How big are villages in Malawi? The answer, our team has been learning, is not entirely straightforward. But it matters, for two key reasons: First, the randomized control trial we are running in partnership with USAID requires us to achieve a certain sample size (i.e. number of villages), within a budget constraint. If villages are the wrong size, we risk either overspending or being statistically underpowered. Second, if the boundaries aren’t clearly established, we risk sending money to designated “control” areas (i.e. those villages that are meant to serve as non-cash-receiving points of comparison). 
As it turns out, there is no centralized database reporting the location and population of villages in Malawi. We have access to a few surveys conducted by NGOs and government sub-departments, but they are piecemeal and often unreliable. So, when we were kicking off operations, the job fell to our team to establish a robust estimate of village boundaries and size. 

Starting in February, our team (29 field officers, working over 4.5 weeks) embarked on mapping 11 traditional authorities. The process, as is always the case, started with engaging the appropriate chain of command in local government: District Commissions, followed by Traditional Authorities, Group Village Headman, and finally Chiefs. We used available data from the Ministry of Water and the government’s own cash transfer program to zero in on villages listed as under 100 households. 

Upon arrival in a given village, our teams visited every existing structure, collecting GPS coordinates and marking whether households were polygamous, child-headed (i.e. led by a minor), or vacant. Owing to the rainy season we saw a fair number of people whose homes had been washed away squatting temporarily in structures, which made assessing residency particularly difficult. Beyond that complication, we learned that the concept of geographic boundaries was often not relevant to communities – rather, they defined residence in relation to the Chief they paid allegiance to. Other unexpected challenges? One of our staff members had to ford a river to reach a village due to recent flooding (see photo below). In another case, a village was located adjacent to a national park, which left some of our field officers very worried about elephant encounters.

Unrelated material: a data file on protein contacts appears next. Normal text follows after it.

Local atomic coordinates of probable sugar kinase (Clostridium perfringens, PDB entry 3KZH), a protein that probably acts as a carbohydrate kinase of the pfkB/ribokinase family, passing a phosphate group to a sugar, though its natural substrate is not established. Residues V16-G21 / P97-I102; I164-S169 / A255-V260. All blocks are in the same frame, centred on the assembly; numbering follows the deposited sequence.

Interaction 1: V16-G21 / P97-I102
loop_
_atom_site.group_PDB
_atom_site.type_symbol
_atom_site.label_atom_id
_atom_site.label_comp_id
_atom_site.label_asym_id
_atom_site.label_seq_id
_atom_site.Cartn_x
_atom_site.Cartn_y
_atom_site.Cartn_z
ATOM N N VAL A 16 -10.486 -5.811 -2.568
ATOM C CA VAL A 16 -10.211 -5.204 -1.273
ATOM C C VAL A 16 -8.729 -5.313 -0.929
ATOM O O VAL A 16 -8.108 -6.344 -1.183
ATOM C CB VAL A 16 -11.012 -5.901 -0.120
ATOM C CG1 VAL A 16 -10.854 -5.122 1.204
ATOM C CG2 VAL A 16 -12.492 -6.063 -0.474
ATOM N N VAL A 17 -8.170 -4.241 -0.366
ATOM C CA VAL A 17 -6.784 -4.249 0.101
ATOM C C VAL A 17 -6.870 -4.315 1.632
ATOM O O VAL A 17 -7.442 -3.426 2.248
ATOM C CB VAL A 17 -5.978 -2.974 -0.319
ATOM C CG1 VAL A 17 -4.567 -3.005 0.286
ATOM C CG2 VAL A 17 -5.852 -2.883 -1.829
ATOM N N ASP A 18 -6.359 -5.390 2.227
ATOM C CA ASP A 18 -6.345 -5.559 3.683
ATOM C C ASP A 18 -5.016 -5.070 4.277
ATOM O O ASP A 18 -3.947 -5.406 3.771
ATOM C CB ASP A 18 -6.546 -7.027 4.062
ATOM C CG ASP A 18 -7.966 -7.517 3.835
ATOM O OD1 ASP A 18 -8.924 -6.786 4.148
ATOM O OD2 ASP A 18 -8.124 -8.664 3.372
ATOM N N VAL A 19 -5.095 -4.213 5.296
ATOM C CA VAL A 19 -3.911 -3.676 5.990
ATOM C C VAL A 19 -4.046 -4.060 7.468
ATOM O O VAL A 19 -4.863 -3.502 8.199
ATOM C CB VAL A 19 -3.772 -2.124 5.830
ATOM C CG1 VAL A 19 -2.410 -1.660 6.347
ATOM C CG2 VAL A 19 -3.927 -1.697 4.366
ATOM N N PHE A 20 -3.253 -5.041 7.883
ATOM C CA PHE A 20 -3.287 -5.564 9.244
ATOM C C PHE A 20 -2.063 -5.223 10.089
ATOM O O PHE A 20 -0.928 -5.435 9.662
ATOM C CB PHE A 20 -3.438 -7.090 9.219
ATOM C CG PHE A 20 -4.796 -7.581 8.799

Field officer wading through waist-high water
Lynos, a GiveDirectly field officer, during mapping.

Once we’d constructed a full dataset across 403 villages, we authenticated it in two ways: First, any village that deviated by more than 25% from the the government estimate was flagged for another visit by our team. Second, every village was visualized on our analytics platform and inspected for overlapping GPS coordinates. Any villages that showed ambiguous borders were flagged for a second visit. Of the group of villages revisited, we approved those that came in at < 10% variance against the original census data. As a last step, we shared GPS coordinates for cleared villages with our research counterparts, so that they could randomize each one into either a treatment or control category. 

So – 403 village mappings later, we have narrowed it down to a sample of 300 that meets all of our operational, budgetary, and research criteria. We’ll be launching enrollment shortly, and look forward to keeping you posted.

GPS coordinates on map of Malawi
Clusters of household GPS coordinates across several traditional authorities.

This study is made possible by the generous support of Good Ventures, and the American people through USAID. The contents of this blog are the responsibility of GiveDirectly, and do not necessarily reflect the views of USAID or the United States Government.

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